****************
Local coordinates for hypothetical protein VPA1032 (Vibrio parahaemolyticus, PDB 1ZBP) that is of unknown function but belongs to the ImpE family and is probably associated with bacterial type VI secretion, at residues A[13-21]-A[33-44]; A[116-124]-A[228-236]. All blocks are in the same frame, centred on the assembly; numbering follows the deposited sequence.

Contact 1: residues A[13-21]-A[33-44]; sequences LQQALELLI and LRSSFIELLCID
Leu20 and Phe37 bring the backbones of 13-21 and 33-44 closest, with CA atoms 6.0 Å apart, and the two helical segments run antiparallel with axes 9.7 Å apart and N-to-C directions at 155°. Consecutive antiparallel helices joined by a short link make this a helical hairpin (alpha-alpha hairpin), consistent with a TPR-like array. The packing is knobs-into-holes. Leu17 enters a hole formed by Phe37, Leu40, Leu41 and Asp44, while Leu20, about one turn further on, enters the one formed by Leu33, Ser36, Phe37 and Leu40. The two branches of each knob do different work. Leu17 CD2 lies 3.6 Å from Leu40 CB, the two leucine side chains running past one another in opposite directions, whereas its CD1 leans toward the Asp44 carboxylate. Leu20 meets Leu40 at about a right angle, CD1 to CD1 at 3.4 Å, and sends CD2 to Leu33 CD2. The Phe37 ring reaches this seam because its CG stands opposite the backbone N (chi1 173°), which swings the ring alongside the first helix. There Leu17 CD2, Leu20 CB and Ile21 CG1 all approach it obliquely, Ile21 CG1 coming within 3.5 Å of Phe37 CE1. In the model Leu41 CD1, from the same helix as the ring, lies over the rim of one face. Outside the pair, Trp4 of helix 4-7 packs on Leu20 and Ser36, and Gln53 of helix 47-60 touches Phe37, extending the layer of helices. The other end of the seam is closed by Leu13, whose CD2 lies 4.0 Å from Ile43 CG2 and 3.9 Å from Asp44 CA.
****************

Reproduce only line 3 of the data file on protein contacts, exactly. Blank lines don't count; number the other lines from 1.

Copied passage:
Leu20 and Phe37 bring the backbones of 13-21 and 33-44 closest, with CA atoms 6.0 Å apart, and the two helical segments run antiparallel with axes 9.7 Å apart and N-to-C directions at 155°. Consecutive antiparallel helices joined by a short link make this a helical hairpin (alpha-alpha hairpin), consistent with a TPR-like array. The packing is knobs-into-holes. Leu17 enters a hole formed by Phe37, Leu40, Leu41 and Asp44, while Leu20, about one turn further on, enters the one formed by Leu33, Ser36, Phe37 and Leu40. The two branches of each knob do different work. Leu17 CD2 lies 3.6 Å from Leu40 CB, the two leucine side chains running past one another in opposite directions, whereas its CD1 leans toward the Asp44 carboxylate. Leu20 meets Leu40 at about a right angle, CD1 to CD1 at 3.4 Å, and sends CD2 to Leu33 CD2. The Phe37 ring reaches this seam because its CG stands opposite the backbone N (chi1 173°), which swings the ring alongside the first helix. There Leu17 CD2, Leu20 CB and Ile21 CG1 all approach it obliquely, Ile21 CG1 coming within 3.5 Å of Phe37 CE1. In the model Leu41 CD1, from the same helix as the ring, lies over the rim of one face. Outside the pair, Trp4 of helix 4-7 packs on Leu20 and Ser36, and Gln53 of helix 47-60 touches Phe37, extending the layer of helices. The other end of the seam is closed by Leu13, whose CD2 lies 4.0 Å from Ile43 CG2 and 3.9 Å from Asp44 CA.